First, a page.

Deborah has thrown down a gauntlet to me: “Any court we pick-commissions, courts martial, federal courts, some new system-is going to have to grapple in prosecutions with tough questions of classified evidence, confrontation rights, and (because of this particular administration’s own past bad acts) the treatment of the accused. I’d say there’s no current institution that has the tools, experience, and legitimacy to do this balancing better than the federal criminal courts. Ben, do you disagree?”
And I am going to cop out: yes and no.
Deborah’s question is a fair one-and at least for me, it has no simple answer. Here’s a sketch of my complicated answer, which I flesh out more fully in my forthcoming book, Law and the Long War: The Future of Justice in the Age of Terror .
I agree that there is no current institution better prepared than the federal judiciary to try terrorism cases, but this is low praise indeed for the federal judiciary, and it does not imply that the federal judiciary is well-prepared for the job. To say that an institution is better prepared than the military commissions-which have to date convicted exactly one person, and him through a plea bargain-is hardly a commendation. If the question is whether I regard the federal courts as the optimal environment for trying terrorist cases, the answer is no. This is why I believe that we need a hybrid institution, mixing the prestige of the federal courts with some of the flexibility of military commissions on rules of evidence and handling of classified information. Call it a national security court or call it something else. But it looks exactly like neither of the systems we have today, though it draws on elements of both.
To cite the group of cases the government has actually prosecuted in federal court as evidence that the federal courts are up to the job is to stack the deck in the debate. Nobody doubts that the federal courts are up to the job in some cases , not even the Bush administration. To look only at the universe of cases prosecuted in American courts is to study a preselected sample of cases carefully chosen by prosecutors for their amenability to trial in U.S. federal courts . This is, in other words, an expression with the wrong denominator. The right denominator-much harder to get a handle on-is the universe of cases in which the government would reasonably seek to use the criminal law to neutralize or punish a detainee. The evidence that the federal courts are up to this task is, in my view, decidedly unimpressive-particularly if, as Deborah also advocates, we’re going to rely on the criminal law as the sole source of authority to detain people in the war on terrorism.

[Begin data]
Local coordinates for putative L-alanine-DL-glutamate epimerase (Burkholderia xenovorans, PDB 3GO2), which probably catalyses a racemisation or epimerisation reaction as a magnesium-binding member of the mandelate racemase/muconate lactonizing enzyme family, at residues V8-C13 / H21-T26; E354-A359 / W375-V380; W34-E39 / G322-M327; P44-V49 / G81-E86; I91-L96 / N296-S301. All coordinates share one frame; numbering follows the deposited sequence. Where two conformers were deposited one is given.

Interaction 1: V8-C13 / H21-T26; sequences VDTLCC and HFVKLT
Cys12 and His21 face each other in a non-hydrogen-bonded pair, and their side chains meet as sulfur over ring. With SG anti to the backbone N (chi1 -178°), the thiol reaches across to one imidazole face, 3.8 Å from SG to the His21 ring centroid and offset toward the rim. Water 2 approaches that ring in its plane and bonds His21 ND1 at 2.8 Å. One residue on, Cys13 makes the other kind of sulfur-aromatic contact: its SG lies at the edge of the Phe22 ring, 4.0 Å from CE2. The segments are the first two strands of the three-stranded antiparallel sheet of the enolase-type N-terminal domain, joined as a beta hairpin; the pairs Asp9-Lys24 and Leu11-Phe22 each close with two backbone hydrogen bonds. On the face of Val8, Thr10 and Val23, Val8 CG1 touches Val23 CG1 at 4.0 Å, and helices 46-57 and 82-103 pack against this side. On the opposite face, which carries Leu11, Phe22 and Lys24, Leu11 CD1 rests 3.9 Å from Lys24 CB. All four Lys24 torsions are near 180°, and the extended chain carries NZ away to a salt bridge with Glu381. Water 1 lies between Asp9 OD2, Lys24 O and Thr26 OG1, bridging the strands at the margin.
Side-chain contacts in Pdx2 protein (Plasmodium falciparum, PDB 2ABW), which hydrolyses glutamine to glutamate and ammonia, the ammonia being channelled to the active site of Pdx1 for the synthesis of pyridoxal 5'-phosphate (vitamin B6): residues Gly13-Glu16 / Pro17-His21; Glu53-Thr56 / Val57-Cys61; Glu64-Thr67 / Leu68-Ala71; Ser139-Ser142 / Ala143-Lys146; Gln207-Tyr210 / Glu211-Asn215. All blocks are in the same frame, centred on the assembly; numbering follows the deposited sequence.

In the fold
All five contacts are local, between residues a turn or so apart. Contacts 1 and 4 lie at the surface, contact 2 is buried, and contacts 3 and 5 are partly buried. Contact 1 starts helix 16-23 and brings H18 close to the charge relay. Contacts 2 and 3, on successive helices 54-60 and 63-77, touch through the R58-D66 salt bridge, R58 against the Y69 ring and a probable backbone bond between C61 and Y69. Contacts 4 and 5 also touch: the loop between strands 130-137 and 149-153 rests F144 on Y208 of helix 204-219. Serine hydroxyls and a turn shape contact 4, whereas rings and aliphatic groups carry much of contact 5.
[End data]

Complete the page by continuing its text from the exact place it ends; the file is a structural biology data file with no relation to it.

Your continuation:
The failure to establish a viable trial regime for terrorism cases has been one of the current administration’s most startling failures. If our answer to that failure, however, is a singular reliance on federal court trials, I make the following prediction: We will see very few trials compared with both what we want as a society and what we could get in another legitimate system. And we will consequently put a huge amount of weight on whatever administrative detention apparatus we use as our fail-safe.